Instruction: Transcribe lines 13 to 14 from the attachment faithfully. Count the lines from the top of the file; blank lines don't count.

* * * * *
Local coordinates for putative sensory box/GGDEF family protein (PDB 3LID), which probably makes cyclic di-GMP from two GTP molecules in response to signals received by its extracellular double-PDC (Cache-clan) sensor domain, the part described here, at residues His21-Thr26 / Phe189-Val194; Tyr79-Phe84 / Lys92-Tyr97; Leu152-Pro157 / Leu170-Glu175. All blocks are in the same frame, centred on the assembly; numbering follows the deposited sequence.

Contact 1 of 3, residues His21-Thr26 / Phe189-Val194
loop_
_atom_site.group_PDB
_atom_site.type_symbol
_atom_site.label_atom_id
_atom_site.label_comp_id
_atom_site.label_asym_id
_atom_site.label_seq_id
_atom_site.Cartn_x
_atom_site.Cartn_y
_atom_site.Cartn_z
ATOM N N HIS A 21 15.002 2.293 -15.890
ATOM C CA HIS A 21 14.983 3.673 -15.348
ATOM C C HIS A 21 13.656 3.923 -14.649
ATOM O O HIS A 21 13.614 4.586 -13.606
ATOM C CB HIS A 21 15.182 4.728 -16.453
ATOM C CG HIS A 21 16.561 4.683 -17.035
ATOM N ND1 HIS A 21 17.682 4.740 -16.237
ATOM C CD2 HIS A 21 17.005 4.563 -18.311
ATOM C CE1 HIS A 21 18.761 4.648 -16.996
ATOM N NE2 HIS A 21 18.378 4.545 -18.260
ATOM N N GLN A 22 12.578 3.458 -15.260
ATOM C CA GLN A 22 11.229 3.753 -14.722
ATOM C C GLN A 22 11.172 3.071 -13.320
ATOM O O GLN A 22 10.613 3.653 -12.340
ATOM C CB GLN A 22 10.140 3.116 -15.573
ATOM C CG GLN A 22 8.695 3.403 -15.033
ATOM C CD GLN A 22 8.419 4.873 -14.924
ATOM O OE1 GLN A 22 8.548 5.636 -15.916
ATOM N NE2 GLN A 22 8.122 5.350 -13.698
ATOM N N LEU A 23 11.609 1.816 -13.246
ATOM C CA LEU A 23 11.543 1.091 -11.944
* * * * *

ATOM N N HIS A 21 15.002 2.293 -15.890
ATOM C CA HIS A 21 14.983 3.673 -15.348